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Justise Winslow ready to tackle the challenges ahead for the Heat after the All-Star break

ATLANTA -- Even if you are young and healthy and just 19 years old like Justise Winslow, the grind of an NBA season can take its toll.

And the Heat rookie, who turns 20 on March 26, was feeling that grind all over his body before the All-Star break.

"I was definitely not 100 percent going into the break," said Winslow, who missed just three games in the first half with an ankle injury and ranked fifth among all rookies in minutes played (27.8 per game).

"The break was much needed."

At 6-7, 225 pounds, the Heat ended up using Winslow a lot more at power forward than most expected -- especially down the stretch of games when Hassan Whiteside would go to the bench and Chris Bosh would slide over to center. In fact, no one has played more fourth quarter minutes this season for the Heat than Winslow (9.1 per game).

Now, with Bosh back on blood thinners and no one quite sure when the Heat's leading scorer will return, Winslow's role and overall minutes are expected to expand in the second half. Tuesday in practice, he ran with both the first and second team units and it's likely he could start a lot more games in the second half of the season if Bosh doesn't return.

Starting games, Winslow admitted, was a bit of a challenge for him earlier this season when he was pressed into that duty for three games. And the numbers prove it. He was minus-28 as a starter and plus-67 off the bench.

"Coming off the bench you can get a feel for the game and I think that's a huge advantage," Winslow said. "You know whose hot or how they're playing certain defenses. When you start, you're kind of trying to figure all that out. So when you come off the bench it kind of makes it a little easier to get into the flow of the game.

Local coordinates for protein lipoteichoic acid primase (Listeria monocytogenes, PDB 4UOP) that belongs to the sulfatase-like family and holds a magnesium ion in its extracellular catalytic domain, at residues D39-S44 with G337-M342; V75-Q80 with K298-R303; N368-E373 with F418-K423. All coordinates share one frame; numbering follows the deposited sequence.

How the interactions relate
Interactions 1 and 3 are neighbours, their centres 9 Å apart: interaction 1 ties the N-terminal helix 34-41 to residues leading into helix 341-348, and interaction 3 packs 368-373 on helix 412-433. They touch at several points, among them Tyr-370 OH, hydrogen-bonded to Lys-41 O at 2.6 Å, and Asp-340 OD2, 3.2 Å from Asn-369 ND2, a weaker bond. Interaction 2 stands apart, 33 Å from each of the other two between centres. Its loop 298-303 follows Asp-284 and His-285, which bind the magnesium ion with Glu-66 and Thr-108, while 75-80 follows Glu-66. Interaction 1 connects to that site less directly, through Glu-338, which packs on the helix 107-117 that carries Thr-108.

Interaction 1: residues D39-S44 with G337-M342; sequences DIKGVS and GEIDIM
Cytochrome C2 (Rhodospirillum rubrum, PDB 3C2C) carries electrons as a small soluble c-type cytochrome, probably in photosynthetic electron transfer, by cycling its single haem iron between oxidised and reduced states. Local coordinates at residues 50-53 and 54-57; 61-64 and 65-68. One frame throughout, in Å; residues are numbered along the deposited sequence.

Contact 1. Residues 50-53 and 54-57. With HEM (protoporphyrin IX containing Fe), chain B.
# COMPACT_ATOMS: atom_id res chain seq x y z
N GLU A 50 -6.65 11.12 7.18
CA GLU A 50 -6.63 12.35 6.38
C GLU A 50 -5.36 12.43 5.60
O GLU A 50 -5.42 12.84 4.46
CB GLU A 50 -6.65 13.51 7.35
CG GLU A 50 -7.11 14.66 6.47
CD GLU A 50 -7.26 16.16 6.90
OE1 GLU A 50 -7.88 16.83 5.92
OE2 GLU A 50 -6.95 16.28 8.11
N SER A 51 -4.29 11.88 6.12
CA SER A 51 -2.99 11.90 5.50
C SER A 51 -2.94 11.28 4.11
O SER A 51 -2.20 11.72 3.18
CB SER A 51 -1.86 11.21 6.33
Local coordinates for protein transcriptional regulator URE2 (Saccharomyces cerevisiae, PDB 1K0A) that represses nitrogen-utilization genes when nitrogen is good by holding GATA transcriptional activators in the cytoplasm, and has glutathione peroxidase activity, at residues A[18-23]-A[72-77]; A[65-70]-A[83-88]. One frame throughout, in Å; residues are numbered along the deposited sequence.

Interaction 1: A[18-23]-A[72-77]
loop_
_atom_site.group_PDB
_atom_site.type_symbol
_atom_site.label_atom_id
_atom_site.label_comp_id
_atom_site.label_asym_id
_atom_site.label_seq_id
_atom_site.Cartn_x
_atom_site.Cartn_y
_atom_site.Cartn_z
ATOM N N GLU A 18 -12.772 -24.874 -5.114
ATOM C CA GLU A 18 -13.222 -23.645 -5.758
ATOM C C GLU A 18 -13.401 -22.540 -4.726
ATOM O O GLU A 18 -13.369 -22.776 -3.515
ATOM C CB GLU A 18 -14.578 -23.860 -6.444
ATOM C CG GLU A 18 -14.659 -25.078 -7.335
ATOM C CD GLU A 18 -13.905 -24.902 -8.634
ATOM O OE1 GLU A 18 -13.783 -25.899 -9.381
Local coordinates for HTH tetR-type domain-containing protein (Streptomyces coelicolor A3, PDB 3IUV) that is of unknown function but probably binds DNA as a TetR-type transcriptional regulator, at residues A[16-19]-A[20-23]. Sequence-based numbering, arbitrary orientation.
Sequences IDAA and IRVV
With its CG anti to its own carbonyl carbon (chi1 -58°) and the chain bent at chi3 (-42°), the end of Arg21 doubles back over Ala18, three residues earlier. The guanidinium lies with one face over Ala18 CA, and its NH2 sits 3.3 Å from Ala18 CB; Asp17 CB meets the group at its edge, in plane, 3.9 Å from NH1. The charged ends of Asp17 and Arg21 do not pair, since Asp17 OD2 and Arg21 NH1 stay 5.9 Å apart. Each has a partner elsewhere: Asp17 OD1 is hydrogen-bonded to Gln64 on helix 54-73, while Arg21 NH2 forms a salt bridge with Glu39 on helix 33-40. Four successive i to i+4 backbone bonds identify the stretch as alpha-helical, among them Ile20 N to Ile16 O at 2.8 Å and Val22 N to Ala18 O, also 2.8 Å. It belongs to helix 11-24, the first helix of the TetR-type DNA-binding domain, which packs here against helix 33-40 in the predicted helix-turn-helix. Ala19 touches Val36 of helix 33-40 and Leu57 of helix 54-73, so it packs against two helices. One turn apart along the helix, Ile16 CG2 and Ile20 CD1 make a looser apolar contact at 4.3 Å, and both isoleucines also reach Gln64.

"[As a starter] I was winded at first. I was coming out too hard. By the third [game], I kind of figured it out. That's how it is every game, both teams are trying to figure the flow of the game. It took me a while to kind of figure that out."

Defensively, Winslow remains one of the best rookie defenders in the league. He's holding opponents two percent under their normal shooting percentage and 41.7 percent overall. It's the offensive side of the game he's still working to improve.

Although he averaged only 5.7 points per game in the first half (19th among rookies) and shot 41.8 percent from the field and 25.8 percent from three-point range, his shooting and offensive production improved over the Heat's final eight games before the break (7.0 points, 54.8 percent from the field) after coach Erik Spoelstra implemented some offensive changes beginning with a game in Brooklyn Jan. 26.

Winslow said Spoelstra has been urging him and others like Goran Dragic to grab the rebound "and push it" like he did last year as a freshman at Duke. Now, with Bosh out, Winslow is eager to do a little more of that to help make up for the scoring punch the Heat will be missing with their leader out.

"One person isn't going to make it all up. It's going to be a collective effort," Winslow said. "Three points here, five points there. It's not going to be one person that makes up 19 points or whatever CB averages. It's about everyone stepping up. He was kind of the voice on the floor. So, everybody has to communicate better. We just have to find ways to pick up some of the things CB did. 

"The whole game now without CB it's going to be really tough. But I'm sure we're going to figure out a way."

> Another player for the Heat who will have to see his role expand in the second half is Josh McRoberts.

Dwyane Wade said Tuesday with Bosh out the Heat are going to need more scoring from McRoberts in the second half. That's something McRoberts has never really been comfortable doing in his career as a player. He prefers to set others up.

More than anything, though, the Heat just need McRoberts to stay healthy and on the floor. He's missed 93 of a possible 135 games the Heat have played since he was signed to a four-year, $22.6 million deal in the summer of 2014. 

Asked Tuesday if he feels the need to step up his game in the second half so he's not considered a bust, McRoberts shook his head.

"No," he said. "People are going to think what they're going to think one way or another. I'm never going to be a big numbers guy. If that's all people care about, that's never going to change much.

"For me, sure you want everybody to love you. But I just want to come out here and help my team. I didn't choose to be injured. I think that's what people think. I'm more frustrated than everybody else is with being hurt, and with how things have gone. I'm just excited to get back out here and help us get some wins."




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